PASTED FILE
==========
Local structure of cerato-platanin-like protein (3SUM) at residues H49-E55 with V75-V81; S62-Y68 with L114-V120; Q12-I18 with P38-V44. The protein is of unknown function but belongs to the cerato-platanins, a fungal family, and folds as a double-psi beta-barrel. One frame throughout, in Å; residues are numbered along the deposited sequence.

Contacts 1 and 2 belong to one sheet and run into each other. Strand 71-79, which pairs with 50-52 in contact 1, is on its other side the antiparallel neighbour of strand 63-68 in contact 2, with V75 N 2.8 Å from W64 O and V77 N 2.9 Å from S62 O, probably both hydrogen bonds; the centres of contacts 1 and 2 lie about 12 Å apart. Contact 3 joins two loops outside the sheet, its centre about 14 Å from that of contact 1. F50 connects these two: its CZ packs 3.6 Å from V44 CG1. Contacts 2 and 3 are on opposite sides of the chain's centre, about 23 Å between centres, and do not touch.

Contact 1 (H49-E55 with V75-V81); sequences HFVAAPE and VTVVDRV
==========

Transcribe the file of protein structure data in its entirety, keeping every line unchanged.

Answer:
Local structure of cerato-platanin-like protein (3SUM) at residues H49-E55 with V75-V81; S62-Y68 with L114-V120; Q12-I18 with P38-V44. The protein is of unknown function but belongs to the cerato-platanins, a fungal family, and folds as a double-psi beta-barrel. One frame throughout, in Å; residues are numbered along the deposited sequence.

Contacts 1 and 2 belong to one sheet and run into each other. Strand 71-79, which pairs with 50-52 in contact 1, is on its other side the antiparallel neighbour of strand 63-68 in contact 2, with V75 N 2.8 Å from W64 O and V77 N 2.9 Å from S62 O, probably both hydrogen bonds; the centres of contacts 1 and 2 lie about 12 Å apart. Contact 3 joins two loops outside the sheet, its centre about 14 Å from that of contact 1. F50 connects these two: its CZ packs 3.6 Å from V44 CG1. Contacts 2 and 3 are on opposite sides of the chain's centre, about 23 Å between centres, and do not touch.

Contact 1 (H49-E55 with V75-V81); sequences HFVAAPE and VTVVDRV